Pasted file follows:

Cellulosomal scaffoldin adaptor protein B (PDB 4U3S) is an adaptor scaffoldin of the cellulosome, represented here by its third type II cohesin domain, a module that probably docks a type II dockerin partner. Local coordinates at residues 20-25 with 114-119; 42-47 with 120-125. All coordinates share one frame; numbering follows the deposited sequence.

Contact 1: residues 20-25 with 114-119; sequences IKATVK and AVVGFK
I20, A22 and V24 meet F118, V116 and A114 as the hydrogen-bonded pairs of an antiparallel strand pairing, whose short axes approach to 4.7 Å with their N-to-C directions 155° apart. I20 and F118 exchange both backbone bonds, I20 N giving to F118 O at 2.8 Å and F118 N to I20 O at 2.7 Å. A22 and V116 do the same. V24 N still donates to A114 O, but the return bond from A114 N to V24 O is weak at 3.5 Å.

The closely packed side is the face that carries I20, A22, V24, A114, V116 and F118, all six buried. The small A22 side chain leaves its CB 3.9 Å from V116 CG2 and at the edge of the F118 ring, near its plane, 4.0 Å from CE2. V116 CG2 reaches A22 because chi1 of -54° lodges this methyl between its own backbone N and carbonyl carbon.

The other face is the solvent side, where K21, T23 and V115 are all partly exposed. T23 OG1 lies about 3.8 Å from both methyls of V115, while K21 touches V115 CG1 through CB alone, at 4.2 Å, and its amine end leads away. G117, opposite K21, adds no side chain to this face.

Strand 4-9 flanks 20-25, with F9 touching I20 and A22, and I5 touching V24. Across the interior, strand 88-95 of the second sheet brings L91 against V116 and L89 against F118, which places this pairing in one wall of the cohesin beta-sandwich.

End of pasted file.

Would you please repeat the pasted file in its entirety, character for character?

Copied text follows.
Cellulosomal scaffoldin adaptor protein B (PDB 4U3S) is an adaptor scaffoldin of the cellulosome, represented here by its third type II cohesin domain, a module that probably docks a type II dockerin partner. Local coordinates at residues 20-25 with 114-119; 42-47 with 120-125. All coordinates share one frame; numbering follows the deposited sequence.

Contact 1: residues 20-25 with 114-119; sequences IKATVK and AVVGFK
I20, A22 and V24 meet F118, V116 and A114 as the hydrogen-bonded pairs of an antiparallel strand pairing, whose short axes approach to 4.7 Å with their N-to-C directions 155° apart. I20 and F118 exchange both backbone bonds, I20 N giving to F118 O at 2.8 Å and F118 N to I20 O at 2.7 Å. A22 and V116 do the same. V24 N still donates to A114 O, but the return bond from A114 N to V24 O is weak at 3.5 Å.

The closely packed side is the face that carries I20, A22, V24, A114, V116 and F118, all six buried. The small A22 side chain leaves its CB 3.9 Å from V116 CG2 and at the edge of the F118 ring, near its plane, 4.0 Å from CE2. V116 CG2 reaches A22 because chi1 of -54° lodges this methyl between its own backbone N and carbonyl carbon.

The other face is the solvent side, where K21, T23 and V115 are all partly exposed. T23 OG1 lies about 3.8 Å from both methyls of V115, while K21 touches V115 CG1 through CB alone, at 4.2 Å, and its amine end leads away. G117, opposite K21, adds no side chain to this face.

Strand 4-9 flanks 20-25, with F9 touching I20 and A22, and I5 touching V24. Across the interior, strand 88-95 of the second sheet brings L91 against V116 and L89 against F118, which places this pairing in one wall of the cohesin beta-sandwich.